Athletics anticipate success in GLIAC next year

 

“Malone has moved into a very prestigious conference and is now competing against schools that are somewhat larger in both total student enrollment and overall budgets and resources,” Athletic Director Charlie Grimes said.  “Even with this new challenge, we predict that several of our teams will have great opportunities to make the GLIAC postseason.

Senior Emil Chambliss receives the handoff from sophomore quarterback Will Szpor in the 27-13 loss to Taylor (IN) University on Nov. 12. Football struggled in the GLIAC, going 1-9 this past year, but expect to improve and be able to compete in the tough conference. (Photo courtesy of Andy Smith)

“Making the NCAA National Championships will be much more difficult, although our cross-country, track and field, swimming and diving and men’s golf programs will most likely make the NCAA’s.”

The first year in the GLIAC was either successful or rough for each area of Malone’s athletics.  Each team came into their first season as underdogs that couldn’t compete or be successful.

Some teams, like women’s basketball, exceeded critics’ expectations and they shocked the GLIAC by having a successful season in the conference while others are still building to compete.

In fact, the GLIAC is considered the toughest Division II conference in the country.

“The GLIAC isn’t necessarily “tougher” than we expected—we knew very well ahead of time that this was the premier conference in NCAA Division II,” Grimes said.  “The factors that have surprised us the most, however, are the “depth” that many schools have on their rosters, and how small the “margin of error” is when you are competing against GLIAC schools.”

“The GLIAC is almost both as far as being tough and not as tough,” football head coach Eric Hehman said.  “I think it’s as tough as everyone says it is.  After a season you kind of get your bearing and understand where you have to go and we realized we can compete.”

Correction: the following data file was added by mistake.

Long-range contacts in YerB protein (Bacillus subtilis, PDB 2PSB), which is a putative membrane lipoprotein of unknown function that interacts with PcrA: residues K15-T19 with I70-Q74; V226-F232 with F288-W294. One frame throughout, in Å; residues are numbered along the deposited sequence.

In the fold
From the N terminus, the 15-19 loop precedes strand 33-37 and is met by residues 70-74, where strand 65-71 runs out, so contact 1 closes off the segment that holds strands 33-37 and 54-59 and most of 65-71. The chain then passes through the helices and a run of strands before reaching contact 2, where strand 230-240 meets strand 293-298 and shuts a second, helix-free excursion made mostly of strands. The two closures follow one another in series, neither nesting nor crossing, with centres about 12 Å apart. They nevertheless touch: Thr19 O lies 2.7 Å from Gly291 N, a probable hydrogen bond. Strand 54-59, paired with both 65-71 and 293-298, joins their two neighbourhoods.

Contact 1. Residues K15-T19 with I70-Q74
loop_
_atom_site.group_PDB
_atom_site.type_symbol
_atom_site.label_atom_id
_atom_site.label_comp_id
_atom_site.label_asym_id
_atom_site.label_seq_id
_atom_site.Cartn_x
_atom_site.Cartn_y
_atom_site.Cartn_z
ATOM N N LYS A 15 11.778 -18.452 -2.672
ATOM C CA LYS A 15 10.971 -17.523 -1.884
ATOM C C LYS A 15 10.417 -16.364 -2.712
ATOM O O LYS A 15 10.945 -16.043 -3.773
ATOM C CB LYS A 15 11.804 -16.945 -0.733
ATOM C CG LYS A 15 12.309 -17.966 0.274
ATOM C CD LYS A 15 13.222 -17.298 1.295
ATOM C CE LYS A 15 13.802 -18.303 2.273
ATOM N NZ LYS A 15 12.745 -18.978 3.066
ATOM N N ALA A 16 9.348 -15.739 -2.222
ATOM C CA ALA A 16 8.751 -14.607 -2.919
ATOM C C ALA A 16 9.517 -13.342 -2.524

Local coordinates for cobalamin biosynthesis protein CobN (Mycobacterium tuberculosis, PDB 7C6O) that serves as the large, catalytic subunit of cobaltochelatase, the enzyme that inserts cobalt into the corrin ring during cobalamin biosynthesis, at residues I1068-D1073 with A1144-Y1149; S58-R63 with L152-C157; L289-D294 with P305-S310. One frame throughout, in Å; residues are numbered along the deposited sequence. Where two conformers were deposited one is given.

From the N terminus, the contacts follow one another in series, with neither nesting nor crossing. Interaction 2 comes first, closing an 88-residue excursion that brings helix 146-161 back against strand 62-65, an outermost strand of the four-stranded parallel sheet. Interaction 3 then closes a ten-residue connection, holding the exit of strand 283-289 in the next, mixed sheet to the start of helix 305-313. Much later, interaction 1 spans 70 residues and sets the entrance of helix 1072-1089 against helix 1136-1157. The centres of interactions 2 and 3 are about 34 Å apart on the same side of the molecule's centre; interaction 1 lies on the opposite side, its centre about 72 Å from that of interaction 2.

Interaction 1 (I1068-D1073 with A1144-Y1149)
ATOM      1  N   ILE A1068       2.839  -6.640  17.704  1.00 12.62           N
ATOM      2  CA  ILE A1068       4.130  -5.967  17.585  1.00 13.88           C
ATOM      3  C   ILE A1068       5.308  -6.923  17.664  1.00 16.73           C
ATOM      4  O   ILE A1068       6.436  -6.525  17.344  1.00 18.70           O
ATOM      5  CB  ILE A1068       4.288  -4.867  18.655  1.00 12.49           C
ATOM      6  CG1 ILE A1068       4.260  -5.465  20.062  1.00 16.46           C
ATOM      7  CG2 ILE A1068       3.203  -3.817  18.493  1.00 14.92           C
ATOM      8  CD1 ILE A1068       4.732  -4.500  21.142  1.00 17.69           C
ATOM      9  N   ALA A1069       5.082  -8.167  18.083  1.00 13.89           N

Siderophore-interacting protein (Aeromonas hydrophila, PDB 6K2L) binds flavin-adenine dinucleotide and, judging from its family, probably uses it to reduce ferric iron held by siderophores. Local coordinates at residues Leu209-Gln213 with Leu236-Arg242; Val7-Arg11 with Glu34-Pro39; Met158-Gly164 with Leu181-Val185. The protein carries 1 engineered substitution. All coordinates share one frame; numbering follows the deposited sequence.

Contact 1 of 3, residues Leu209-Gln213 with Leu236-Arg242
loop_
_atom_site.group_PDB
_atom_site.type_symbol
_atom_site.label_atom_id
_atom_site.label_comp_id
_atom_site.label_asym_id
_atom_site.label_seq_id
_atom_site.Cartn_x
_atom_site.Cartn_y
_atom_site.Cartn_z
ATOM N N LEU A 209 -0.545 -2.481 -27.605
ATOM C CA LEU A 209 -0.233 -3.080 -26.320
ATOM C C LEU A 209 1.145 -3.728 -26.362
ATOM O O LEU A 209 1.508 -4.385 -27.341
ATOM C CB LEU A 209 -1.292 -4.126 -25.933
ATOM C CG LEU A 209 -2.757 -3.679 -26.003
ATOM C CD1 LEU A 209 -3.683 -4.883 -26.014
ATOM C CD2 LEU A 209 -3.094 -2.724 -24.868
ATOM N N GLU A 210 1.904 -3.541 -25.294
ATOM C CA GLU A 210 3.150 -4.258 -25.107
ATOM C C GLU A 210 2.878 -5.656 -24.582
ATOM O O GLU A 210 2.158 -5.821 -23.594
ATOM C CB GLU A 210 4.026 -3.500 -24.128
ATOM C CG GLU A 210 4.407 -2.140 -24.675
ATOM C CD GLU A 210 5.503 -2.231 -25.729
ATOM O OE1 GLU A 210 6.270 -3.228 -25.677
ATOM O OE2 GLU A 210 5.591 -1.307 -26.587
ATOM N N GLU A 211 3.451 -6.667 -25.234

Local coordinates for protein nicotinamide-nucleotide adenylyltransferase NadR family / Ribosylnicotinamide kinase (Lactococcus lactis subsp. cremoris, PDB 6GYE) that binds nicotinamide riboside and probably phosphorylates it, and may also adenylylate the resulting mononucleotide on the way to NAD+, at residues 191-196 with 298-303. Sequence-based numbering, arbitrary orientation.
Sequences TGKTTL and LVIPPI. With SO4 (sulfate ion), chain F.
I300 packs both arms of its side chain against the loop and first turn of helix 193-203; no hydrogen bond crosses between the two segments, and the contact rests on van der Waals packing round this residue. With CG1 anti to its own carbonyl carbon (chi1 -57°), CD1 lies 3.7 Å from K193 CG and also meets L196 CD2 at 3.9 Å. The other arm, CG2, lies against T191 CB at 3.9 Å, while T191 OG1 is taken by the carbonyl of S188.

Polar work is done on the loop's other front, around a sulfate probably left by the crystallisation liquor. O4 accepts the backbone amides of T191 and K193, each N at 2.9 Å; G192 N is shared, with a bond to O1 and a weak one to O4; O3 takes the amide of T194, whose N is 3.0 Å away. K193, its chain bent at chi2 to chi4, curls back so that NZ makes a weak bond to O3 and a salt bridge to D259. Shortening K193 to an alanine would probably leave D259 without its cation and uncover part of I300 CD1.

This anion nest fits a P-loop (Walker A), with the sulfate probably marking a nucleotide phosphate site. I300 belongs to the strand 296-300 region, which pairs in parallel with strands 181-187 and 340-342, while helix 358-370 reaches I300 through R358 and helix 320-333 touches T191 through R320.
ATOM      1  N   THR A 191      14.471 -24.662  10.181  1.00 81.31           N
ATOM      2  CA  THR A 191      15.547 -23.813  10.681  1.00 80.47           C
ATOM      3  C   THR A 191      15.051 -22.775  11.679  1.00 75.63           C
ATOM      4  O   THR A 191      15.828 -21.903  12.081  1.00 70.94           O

For the football program the only way to go is up and that’s what they are doing after some insight from other GLIAC coaches.

“Coach Winters who was the Head Coach at Wayne State said his first two games of his first year they lost by 120 points, we didn’t do that,” Hehman said.  “We have to acclimate our guys and ourselves to the speed and the talent and we have done that for a year and will do it for another year to get to where we want to be.”

[pullquote]We joke sometimes that in the NAIA there used to be ‘easy’ games (opponents that weren’t as good) but now we feel like Malone is the easy game! That will change with the next few seasons of competing at this new level,” Grimes said.[/pullquote]

The GLIAC is capable of exposing all of your weakness every week if you allow them.

“The GLIAC is a very competitive league,” sophomore defensive end Isaiah Smith said.

“Our only downfall of the past season was the commitment level.  We are more than capable to compete in the GLIAC and we will this next year coming up,” Smith said.

“The GLIAC is a extremely competitive league,” freshman soccer player Amanda Najjar said.  “Most feel we can compete with the teams and I feel we can and will improve our record from last year.”

Many programs believe that this will be an exciting season for them as they brought in a lot of talented recruits.

“We joke sometimes that in the NAIA there used to be ‘easy’ games (opponents that weren’t as good) but now we feel like Malone is the easy game! That will change with the next few seasons of competing at this new level,” Grimes said.

Justin Davis is a sports writer for The Aviso AVW.

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